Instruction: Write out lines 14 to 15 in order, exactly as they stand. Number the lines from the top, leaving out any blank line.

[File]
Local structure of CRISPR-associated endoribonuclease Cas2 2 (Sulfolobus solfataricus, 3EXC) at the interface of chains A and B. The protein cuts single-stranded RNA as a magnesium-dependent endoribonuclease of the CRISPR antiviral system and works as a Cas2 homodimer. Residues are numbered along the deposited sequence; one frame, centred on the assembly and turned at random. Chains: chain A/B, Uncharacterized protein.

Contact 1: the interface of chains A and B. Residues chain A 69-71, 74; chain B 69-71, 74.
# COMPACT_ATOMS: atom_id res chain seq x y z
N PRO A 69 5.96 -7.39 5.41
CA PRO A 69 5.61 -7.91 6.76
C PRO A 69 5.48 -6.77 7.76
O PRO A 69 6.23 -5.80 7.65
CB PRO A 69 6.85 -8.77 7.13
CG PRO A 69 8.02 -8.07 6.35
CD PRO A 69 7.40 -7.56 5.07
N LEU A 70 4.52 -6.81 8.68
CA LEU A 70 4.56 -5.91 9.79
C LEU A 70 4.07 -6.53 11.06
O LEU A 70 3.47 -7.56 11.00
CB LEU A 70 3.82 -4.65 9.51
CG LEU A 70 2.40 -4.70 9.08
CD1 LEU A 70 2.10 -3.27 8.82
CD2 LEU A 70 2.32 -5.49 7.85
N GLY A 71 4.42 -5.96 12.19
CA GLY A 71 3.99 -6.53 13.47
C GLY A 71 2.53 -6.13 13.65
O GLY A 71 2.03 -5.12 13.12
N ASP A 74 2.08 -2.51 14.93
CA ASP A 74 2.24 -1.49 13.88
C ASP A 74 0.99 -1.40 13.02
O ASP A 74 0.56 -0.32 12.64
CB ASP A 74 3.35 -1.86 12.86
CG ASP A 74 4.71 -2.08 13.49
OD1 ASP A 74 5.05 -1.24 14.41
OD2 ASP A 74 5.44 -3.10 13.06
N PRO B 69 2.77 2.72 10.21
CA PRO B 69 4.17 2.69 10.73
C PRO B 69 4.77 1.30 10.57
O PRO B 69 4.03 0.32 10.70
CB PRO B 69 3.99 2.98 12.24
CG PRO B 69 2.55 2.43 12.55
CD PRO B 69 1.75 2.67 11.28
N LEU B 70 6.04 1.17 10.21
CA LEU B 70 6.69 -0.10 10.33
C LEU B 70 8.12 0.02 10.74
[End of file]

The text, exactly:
O LEU A 70 3.47 -7.56 11.00
CB LEU A 70 3.82 -4.65 9.51